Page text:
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Indian artist V. S Gaintonde's biography explores his life

The first biography of highest selling Indian artist VS Gaitonde shows he could relish the colours of Indian miniatures as much as coconut fish curry

When we peer into VS Gaitonde’s horoscope, drawn by his father Santu, it appears like the usual hive of lines and words. It is remarkably unspectacular, until we learn that the father, learned in the matters of fate, predicted that his son would be a great success, provided he followed 'the right path'. "The right path, in those days, meant engineering, not the vagrant life of an artist," says Jesal Thacker, curator and founder of Bodhana Arts and Research Foundation.

(Left to right) Sunita Shrestha, VS Gaitonde, Sharon Lowen and Jehangir Nicholson. Published in Vasudeo Santu Gaitonde: Sonata of Solitude, Bodhana Arts and Research Foundation, Mumbai, 2016.
(Left to right) Sunita Shrestha, VS Gaitonde, Sharon Lowen and Jehangir Nicholson. Published in Vasudeo Santu Gaitonde: Sonata of Solitude, Bodhana Arts and Research Foundation, Mumbai, 2016.

The story of how Gaitonde never looked back at his family in Goa, moved to Girgaum and studied at the JJ School of Art is a tale played on loop so often that it has become part of the Gaitonde lore. "There is more to him than the rebellion against his father," says Thacker, adding that both father and son outdid each other in stubborn resolutions.

Writer and curator Meera Menezes
Writer and curator Meera Menezes. Pic/Sharon Lowen

We are seated at Thacker's studio, Anurodh, a little further away from Mahalakshmi Temple, and turning the pages of a new book on the artist, titled Vasudeo Santu Gaitonde: Sonata of Solitude. We pause often, to look at photographs pooled in by a host of people — his peers from JJ, and artists Laxman Shrestha, Narendra Dengle and Krishen Khanna, who fondly address their old friend as 'Gai'. Researched by Thacker and writer Meera Menezes, who is also author of the book, Sonata of Solitude seeks to get up close and personal with Gaitonde. Over email, Menezes writes to us that with this work, she partly meant to “tease out the man from the myth and set the record straight by weaving together the narratives of those who knew him, placing them within an art-historical framework.” As the first comprehensive biography of this painter, who went on to posthumously become one of India’s highest selling artists, it is just the second book on Gaitonde. The first, written by Sandhini Poddar, was brought out as part of the 2014 retrospective, Painting is Process, Painting is Life, at the Guggenheim.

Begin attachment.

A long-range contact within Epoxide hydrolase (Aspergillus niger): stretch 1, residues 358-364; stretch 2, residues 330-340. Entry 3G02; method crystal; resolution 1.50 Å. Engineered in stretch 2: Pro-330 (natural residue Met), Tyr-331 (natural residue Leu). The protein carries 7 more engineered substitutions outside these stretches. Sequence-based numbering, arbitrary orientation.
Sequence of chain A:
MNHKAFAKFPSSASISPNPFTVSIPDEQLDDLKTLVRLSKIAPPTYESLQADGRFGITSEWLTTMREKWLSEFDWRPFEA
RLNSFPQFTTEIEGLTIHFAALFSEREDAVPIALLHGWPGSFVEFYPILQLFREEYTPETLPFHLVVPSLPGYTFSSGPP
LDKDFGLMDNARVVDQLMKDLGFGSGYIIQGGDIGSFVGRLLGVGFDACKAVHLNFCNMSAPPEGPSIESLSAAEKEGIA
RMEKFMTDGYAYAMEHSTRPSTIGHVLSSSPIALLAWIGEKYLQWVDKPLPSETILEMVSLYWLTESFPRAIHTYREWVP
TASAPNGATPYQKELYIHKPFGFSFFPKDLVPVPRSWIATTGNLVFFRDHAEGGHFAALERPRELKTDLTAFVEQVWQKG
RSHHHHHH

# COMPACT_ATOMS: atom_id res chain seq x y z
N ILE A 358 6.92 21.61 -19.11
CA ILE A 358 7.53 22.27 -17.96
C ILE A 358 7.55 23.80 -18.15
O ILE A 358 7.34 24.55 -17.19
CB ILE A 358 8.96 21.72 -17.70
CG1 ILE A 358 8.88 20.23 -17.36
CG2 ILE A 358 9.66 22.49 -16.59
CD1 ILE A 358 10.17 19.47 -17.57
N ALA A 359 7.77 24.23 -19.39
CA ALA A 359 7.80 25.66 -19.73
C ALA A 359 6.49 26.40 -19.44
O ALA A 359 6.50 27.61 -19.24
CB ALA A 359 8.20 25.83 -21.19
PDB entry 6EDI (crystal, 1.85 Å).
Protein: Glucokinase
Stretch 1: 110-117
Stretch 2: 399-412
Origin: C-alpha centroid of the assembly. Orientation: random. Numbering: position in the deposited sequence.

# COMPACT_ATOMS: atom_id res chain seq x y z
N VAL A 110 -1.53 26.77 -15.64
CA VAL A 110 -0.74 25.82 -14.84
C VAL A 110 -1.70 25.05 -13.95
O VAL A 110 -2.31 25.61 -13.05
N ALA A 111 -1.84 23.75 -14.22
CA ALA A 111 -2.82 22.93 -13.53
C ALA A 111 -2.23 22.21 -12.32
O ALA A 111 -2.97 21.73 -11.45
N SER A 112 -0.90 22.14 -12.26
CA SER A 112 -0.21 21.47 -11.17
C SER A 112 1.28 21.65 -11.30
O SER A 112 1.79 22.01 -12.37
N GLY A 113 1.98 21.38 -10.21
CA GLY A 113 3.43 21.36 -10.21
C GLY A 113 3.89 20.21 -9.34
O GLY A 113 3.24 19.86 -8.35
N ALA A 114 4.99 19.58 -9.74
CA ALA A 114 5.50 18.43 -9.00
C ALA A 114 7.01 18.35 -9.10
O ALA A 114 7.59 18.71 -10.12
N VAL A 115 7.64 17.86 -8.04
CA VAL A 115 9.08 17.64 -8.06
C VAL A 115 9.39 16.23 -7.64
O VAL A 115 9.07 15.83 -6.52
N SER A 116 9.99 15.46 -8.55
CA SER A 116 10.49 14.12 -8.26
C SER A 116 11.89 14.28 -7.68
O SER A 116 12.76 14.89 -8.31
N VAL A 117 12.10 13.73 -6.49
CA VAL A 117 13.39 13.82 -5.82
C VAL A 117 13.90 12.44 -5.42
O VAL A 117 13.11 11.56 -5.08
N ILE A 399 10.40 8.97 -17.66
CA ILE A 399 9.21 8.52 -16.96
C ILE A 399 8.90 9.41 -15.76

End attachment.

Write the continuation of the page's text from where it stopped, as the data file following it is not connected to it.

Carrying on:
"We wanted to make Gaitonde accessible to the public. I recall how it was back in college to know about him, but have little material to read about him, his works or his life," says Thacker, who had been tinkering with the idea of this book, ever since an assignment, when in art college.

Gaitonde (extreme left) at JJ School of Art with his contemporaries. Pic/Vishwas Yande
Gaitonde (extreme left) at JJ School of Art with his contemporaries. Pic/Vishwas Yande